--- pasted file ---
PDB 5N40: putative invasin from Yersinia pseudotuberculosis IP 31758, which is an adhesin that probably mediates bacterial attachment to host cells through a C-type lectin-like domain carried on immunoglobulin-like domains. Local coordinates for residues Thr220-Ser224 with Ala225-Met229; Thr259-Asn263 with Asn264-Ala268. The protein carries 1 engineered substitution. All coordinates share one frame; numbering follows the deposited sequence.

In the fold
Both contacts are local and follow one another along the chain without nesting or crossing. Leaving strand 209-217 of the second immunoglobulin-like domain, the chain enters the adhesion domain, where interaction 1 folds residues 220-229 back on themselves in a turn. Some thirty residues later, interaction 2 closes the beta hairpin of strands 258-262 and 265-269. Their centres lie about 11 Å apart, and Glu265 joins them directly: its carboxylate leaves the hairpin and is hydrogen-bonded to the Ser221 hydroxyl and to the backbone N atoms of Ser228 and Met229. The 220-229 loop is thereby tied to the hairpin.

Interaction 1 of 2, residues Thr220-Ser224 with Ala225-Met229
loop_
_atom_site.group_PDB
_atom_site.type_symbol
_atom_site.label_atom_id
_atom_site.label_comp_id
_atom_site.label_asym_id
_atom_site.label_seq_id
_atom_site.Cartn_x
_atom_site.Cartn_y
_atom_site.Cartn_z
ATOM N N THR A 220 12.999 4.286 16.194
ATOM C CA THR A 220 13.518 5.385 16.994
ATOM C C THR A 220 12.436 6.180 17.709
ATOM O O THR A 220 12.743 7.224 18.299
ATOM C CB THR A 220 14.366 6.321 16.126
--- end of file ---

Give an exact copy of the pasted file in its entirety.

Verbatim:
PDB 5N40: putative invasin from Yersinia pseudotuberculosis IP 31758, which is an adhesin that probably mediates bacterial attachment to host cells through a C-type lectin-like domain carried on immunoglobulin-like domains. Local coordinates for residues Thr220-Ser224 with Ala225-Met229; Thr259-Asn263 with Asn264-Ala268. The protein carries 1 engineered substitution. All coordinates share one frame; numbering follows the deposited sequence.

In the fold
Both contacts are local and follow one another along the chain without nesting or crossing. Leaving strand 209-217 of the second immunoglobulin-like domain, the chain enters the adhesion domain, where interaction 1 folds residues 220-229 back on themselves in a turn. Some thirty residues later, interaction 2 closes the beta hairpin of strands 258-262 and 265-269. Their centres lie about 11 Å apart, and Glu265 joins them directly: its carboxylate leaves the hairpin and is hydrogen-bonded to the Ser221 hydroxyl and to the backbone N atoms of Ser228 and Met229. The 220-229 loop is thereby tied to the hairpin.

Interaction 1 of 2, residues Thr220-Ser224 with Ala225-Met229
loop_
_atom_site.group_PDB
_atom_site.type_symbol
_atom_site.label_atom_id
_atom_site.label_comp_id
_atom_site.label_asym_id
_atom_site.label_seq_id
_atom_site.Cartn_x
_atom_site.Cartn_y
_atom_site.Cartn_z
ATOM N N THR A 220 12.999 4.286 16.194
ATOM C CA THR A 220 13.518 5.385 16.994
ATOM C C THR A 220 12.436 6.180 17.709
ATOM O O THR A 220 12.743 7.224 18.299
ATOM C CB THR A 220 14.366 6.321 16.126